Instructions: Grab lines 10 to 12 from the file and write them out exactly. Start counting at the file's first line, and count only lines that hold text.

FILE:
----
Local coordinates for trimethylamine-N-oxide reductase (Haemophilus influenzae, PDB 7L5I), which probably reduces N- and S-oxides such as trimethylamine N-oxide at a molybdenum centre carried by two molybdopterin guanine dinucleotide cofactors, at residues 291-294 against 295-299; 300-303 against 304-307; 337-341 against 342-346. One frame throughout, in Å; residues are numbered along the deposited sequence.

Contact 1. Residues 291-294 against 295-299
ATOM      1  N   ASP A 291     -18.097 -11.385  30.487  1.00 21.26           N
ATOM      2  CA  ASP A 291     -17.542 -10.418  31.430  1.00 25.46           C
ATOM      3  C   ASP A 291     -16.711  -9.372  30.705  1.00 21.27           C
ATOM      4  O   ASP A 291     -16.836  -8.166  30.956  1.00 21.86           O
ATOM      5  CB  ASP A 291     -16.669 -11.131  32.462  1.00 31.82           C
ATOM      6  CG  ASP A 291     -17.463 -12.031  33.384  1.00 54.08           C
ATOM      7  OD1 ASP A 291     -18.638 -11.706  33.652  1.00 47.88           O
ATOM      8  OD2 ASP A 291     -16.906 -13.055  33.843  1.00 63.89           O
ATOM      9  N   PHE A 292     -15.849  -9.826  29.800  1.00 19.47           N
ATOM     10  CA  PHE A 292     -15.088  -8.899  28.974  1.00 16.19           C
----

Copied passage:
ATOM      8  OD2 ASP A 291     -16.906 -13.055  33.843  1.00 63.89           O
ATOM      9  N   PHE A 292     -15.849  -9.826  29.800  1.00 19.47           N
ATOM     10  CA  PHE A 292     -15.088  -8.899  28.974  1.00 16.19           C